Priority deadline for FAFSA/TASFA is March 15 for first-round consideration by many colleges, as well as a few Texas scholarships and loans
Six HISD high schools could win up to $750 for having the largest percentage of students complete the Free Application for Federal Student Aid (FAFSA) by March 15.
Thanks to Advise TX and Texas A&M University, 13 HISD high schools have college graduates on campus year-round advising low-income students on what is required to get into a good school and how to pay for higher education.
“HISD is very happy to partner with Advise Texas to ensure that our students receive additional support in navigating the college and financial aid process,” said Assistant Superintendent of College Readiness Rick Cruz. “They are one of our strong continued partners that do great work alongside our staff to support our students.”
These college graduates are working hard right now to get seniors at their schools (see list of schools below) to complete their FAFSA by the March 15 deadline. Submitting the FAFSA or Texas Application for State Financial Aid (TASFA) by the priority deadline is highly recommended for students seeking to qualify for any of the following: Top 10 Percent Scholarship, Texas Grant, and Texas B-On-Time Loan.
Advise TX College Advising Corps is similar to Teach for America or the Peace Corps in that it places graduates in a position for one to two years after graduation and pays them a salary. Advise TX is part of College Advising Corps, a national organization that works to increase the number of students who enter and complete higher education.
“We hire Texas A&M graduates from all fields of study who are trained on college access and admissions, financial aid, student services, diversity, community service, and professionalism before they are assigned to a high school in Texas,” said Texas A&M Program Director Marcus Cooper. “Any student who walks into their high school college resource center is eligible for help. We work mostly with seniors, but we will help any high school students.”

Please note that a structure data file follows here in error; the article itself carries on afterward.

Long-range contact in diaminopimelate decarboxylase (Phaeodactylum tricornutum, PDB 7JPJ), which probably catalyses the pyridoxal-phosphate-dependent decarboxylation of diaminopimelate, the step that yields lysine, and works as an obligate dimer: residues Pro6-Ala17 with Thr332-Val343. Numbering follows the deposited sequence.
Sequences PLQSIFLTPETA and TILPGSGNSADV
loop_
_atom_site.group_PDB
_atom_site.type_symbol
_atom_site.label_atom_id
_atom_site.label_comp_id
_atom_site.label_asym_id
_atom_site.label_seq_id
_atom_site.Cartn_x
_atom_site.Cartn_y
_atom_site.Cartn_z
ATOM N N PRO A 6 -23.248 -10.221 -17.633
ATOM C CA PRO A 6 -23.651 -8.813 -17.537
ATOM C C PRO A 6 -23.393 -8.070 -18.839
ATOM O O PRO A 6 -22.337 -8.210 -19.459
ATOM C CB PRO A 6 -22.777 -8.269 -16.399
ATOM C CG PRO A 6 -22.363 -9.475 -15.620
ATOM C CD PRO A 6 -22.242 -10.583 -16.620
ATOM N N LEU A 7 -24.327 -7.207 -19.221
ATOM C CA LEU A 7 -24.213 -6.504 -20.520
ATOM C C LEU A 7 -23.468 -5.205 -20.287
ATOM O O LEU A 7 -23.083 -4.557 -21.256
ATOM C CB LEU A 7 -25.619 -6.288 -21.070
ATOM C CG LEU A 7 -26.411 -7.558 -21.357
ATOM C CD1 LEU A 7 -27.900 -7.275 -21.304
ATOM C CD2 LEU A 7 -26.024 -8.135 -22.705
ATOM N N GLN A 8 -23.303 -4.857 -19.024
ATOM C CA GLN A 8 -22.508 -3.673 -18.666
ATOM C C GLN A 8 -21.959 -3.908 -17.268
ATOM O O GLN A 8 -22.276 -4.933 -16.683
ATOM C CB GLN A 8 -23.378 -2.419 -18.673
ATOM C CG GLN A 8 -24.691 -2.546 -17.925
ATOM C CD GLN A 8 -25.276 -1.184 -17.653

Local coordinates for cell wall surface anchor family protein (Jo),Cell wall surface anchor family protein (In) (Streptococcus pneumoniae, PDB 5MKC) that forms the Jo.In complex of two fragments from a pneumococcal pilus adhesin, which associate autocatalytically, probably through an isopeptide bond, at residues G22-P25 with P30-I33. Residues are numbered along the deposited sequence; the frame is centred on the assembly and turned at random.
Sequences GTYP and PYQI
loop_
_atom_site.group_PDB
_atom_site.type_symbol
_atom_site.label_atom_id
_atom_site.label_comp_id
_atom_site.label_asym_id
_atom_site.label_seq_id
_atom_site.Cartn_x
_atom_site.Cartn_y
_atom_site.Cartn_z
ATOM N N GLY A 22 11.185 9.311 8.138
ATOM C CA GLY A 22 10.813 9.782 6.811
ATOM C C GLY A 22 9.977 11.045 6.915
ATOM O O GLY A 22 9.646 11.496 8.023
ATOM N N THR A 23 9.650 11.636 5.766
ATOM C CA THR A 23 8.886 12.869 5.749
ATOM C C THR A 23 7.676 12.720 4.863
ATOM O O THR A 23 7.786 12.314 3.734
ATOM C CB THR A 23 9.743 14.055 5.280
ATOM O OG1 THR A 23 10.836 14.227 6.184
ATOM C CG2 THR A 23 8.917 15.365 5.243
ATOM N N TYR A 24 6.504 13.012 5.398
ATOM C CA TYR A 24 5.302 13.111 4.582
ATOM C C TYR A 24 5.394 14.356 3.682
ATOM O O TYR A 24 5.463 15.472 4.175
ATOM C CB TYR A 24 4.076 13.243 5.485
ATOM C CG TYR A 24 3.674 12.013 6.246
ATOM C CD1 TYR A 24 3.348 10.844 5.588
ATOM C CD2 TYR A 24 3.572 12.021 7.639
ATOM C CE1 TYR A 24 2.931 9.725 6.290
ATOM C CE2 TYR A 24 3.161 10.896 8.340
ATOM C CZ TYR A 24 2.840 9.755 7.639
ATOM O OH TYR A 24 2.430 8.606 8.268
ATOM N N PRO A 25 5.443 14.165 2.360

“To motivate students, we decided to do a FAFSA challenge,” said Cooper. “HISD schools are divided into two groups, those with more than 450 seniors and those with less. The top three schools in each category will win $750, $500, and $250 respectively.”
The advisors, whose salaries are paid through Texas A&M, have to be 24 years old or younger, so that they can relate to students. “We look for enthusiastic graduates who really want to help students,” said Cooper. “A few of our past advisors are now working for HISD.”
A few students return to the high school from which they graduated, but most are assigned to a totally new school, where they work in the college resource center, library, or a computer lab, where students have access to computers.
Advise TX is sponsored by the Texas Higher Education Coordinating Board through the College Access Challenge Grant and private foundations and businesses. The program launched in 2009 at University of Texas at Austin.
HISD schools with Advise TX college graduates on staff: Chávez, Davis, Jones, Sam Houston, Jordan, Sharpstown, Sterling, Waltrip, Washington, Westbury, Wheatley, Worthing, and Yates.